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The Choice: More Immigrants or Fewer Citizens?

Low fertility rates among countries lead to population decline and higher proportions of older citizens. So the countries with such demographics face a choice: allowing more immigrants, along with the revenue, services and cultural influences they bring or accepting the population decline and economic contraction. “Currently, about 76 countries, including Brazil, Canada, China, Cuba, Iran, Sweden, Thailand and Vietnam, have fertility rates below the replacement level, representing close to half of the world’s population,” explains demographer Joseph Chamie. To stabilize their populations, countries with lower birthrates must admit greater numbers of immigrants. For many developed countries, immigration represents the bulk of population growth. Chamie points out that “Many of those migrating today are ethnically, religiously and culturally different from the populations of the receiving countries, boosting anxiety about integration and cultural integrity and fears about ethnic conflict.” Demographers present the warning signs, and governments have plenty of time to draft sensible policies that could minimize uncertainty, resentment and instability. – YaleGlobal

The Choice: More Immigrants or Fewer Citizens?

Nations with declining birthrates could soon be competing for immigrants
Joseph Chamie
YaleGlobal, 4 March 2013
The old and new: Japan’s aging population calls for immigration to sustain the economy (top); police arrest African immigrants arriving on the Spanish shore

NEW YORK: An increasing number of countries in the 21st century face a critical choice – more immigrants or fewer citizens. At the forefront of this dilemma for the advanced countries is Japan the population of which will decline by 14 percent in the next four decades. The simple, powerful force behind this predicament is demography. When deaths outnumber births, the unavoidable outcome is population decline – unless immigration makes up for the shortfall.

Today deaths outnumber births in more than a dozen countries including Germany, Hungary, Italy, Japan, Portugal, Russian Federation and Ukraine. Another 24 countries are also expected to see their populations decline by midcentury, even assuming continuing immigration during the coming decades, ranging from a loss of 26 percent for Georgia and Bulgaria to 14 percent for Japan and 5 percent for China.

Furthermore, if immigration were to stop altogether, the population declines for some of those countries, such as Austria, Germany, Italy and the Russian Federation, would be even greater than currently projected (Figure 1). For example, assuming a net number of immigrants of almost 135,000 per year, Italy’s 2050 population is projected to be 3 percent smaller than it is today. Without immigration, Italy’s population would decline by 15 percent by midcentury.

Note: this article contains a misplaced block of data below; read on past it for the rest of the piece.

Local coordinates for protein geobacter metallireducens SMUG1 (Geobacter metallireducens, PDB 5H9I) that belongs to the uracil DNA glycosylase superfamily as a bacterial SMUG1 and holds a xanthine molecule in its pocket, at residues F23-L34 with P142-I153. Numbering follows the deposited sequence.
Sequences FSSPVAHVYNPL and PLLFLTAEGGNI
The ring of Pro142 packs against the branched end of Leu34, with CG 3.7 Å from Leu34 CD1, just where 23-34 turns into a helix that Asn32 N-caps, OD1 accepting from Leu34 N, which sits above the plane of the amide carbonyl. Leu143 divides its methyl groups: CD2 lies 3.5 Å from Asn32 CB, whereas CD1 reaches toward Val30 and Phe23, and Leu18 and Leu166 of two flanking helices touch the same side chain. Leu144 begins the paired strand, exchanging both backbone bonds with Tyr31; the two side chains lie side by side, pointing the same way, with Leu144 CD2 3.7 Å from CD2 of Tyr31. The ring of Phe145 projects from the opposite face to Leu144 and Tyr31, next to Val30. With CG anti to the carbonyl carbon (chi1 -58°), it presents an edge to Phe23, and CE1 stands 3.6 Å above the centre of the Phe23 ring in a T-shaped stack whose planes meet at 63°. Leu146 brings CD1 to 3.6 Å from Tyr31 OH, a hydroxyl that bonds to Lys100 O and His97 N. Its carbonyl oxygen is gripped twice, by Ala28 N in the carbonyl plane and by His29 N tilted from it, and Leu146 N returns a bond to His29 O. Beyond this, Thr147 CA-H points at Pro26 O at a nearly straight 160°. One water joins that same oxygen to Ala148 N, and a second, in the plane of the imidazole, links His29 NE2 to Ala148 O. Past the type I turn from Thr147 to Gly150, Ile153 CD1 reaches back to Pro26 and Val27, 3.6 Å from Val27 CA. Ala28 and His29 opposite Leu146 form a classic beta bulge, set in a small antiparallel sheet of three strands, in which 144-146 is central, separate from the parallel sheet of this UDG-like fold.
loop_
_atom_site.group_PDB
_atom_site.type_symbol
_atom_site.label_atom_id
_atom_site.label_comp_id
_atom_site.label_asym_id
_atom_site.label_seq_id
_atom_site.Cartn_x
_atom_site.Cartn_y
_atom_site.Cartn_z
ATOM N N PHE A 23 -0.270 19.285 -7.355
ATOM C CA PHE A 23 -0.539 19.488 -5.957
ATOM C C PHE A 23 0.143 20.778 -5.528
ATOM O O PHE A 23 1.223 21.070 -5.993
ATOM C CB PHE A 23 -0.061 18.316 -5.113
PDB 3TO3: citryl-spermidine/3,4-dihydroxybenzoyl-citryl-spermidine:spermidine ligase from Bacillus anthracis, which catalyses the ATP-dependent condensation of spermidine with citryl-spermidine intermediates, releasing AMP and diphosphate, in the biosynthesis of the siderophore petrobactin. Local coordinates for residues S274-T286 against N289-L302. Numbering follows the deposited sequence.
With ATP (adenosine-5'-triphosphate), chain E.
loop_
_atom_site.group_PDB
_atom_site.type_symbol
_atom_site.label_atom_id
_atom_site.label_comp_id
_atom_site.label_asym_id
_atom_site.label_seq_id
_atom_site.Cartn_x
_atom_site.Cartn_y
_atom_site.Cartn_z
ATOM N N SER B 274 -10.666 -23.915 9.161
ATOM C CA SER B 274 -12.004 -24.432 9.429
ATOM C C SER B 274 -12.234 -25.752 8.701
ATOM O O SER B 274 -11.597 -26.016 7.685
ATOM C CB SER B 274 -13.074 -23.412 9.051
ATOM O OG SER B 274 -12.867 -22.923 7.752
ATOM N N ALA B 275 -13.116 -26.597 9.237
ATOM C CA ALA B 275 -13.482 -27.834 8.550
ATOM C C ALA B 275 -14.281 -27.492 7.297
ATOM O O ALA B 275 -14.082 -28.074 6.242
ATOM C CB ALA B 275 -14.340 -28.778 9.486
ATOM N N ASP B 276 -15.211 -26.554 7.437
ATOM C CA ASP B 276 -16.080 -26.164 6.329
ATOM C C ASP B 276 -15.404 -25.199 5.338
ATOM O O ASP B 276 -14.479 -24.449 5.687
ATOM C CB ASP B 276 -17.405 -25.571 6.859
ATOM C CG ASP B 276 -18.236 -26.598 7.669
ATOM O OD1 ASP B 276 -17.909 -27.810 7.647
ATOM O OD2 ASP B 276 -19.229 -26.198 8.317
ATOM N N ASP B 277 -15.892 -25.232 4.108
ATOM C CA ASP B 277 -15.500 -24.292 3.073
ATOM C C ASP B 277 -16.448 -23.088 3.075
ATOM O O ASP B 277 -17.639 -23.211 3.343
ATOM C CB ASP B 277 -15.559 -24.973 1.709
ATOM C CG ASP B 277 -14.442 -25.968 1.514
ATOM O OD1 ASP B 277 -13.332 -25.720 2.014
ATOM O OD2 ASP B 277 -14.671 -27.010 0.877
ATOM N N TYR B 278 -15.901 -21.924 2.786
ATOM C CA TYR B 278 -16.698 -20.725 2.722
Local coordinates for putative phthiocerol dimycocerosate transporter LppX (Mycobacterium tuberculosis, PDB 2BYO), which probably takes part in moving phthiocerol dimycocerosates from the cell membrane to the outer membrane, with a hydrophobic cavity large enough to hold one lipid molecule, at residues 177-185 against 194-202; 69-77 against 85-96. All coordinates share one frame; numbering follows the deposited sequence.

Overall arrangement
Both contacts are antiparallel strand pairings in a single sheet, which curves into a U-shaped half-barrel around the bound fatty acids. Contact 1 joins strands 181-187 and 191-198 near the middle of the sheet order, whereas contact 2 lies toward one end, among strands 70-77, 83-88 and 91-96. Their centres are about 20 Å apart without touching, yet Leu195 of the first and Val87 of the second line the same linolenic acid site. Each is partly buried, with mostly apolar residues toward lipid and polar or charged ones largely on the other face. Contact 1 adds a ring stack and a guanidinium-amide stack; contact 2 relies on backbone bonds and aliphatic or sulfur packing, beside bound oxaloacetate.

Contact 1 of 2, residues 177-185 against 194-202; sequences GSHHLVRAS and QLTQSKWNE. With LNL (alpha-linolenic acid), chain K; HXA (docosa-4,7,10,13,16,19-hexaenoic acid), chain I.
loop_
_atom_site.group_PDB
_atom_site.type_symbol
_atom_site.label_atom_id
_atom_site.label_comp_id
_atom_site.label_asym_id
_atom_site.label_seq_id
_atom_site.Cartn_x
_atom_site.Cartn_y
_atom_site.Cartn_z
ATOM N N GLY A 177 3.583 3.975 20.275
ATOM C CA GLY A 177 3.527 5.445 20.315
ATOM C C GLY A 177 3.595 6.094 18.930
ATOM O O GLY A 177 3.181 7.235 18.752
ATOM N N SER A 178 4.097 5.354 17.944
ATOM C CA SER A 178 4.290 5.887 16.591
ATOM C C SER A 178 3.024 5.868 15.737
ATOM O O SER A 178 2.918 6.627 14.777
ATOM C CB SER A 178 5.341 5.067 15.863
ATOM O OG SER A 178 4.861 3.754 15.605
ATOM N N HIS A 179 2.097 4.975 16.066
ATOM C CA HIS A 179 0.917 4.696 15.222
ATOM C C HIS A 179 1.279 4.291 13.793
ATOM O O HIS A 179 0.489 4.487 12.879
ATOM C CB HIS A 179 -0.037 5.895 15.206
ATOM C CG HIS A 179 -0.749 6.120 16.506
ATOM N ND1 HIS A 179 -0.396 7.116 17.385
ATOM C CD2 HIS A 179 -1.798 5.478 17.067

The underlying reason for deaths outnumbering births is not high death rates. It’s simply because birthrates are falling below the replacement level of two births per woman. In the absence of immigration, if a country’s average fertility rate remains below the average of about two births per woman, then its population will eventually and inevitably shrink.

Figure 1: Percent Decline in Population With & Without Migration: 2013-2050. Enlarge Image

Currently, about 76 countries, including Brazil, Canada, China, Cuba, Iran, Sweden, Thailand and Vietnam, have fertility rates below the replacement level, representing close to half of the world’s population. In addition, one-third of those countries, notably Germany, Italy, Japan, Russia, Singapore, South Korea and Spain, have fertility levels less than 1.5 births per woman. A noteworthy exception is India with a fertility rate at 2.5 births per woman, down from 3.2 births per woman just a decade ago. As a consequence of its comparatively higher birthrate and its enormous size, nearly 1.3 billion, India, which now accounts for 22 percent to of the world’s annual population growth of 78 million, is expected to exceed China’s population in eight years.

If governments in countries with fertility rates persistently below replacement levels wish to stabilize their populations size, then immigration is required to make up for the difference between deaths and births. For example, the net number of immigrants needed to maintain Germany’s current population of almost 82 million throughout the current decade is approximately 200,000 per year, about double the number currently assumed in United Nations population projections. The corresponding annual net numbers of immigrants needed for Japan and Russia to stabilize their populations are even greater, about 230,000 and 350,000, respectively, many times greater than their current immigration levels.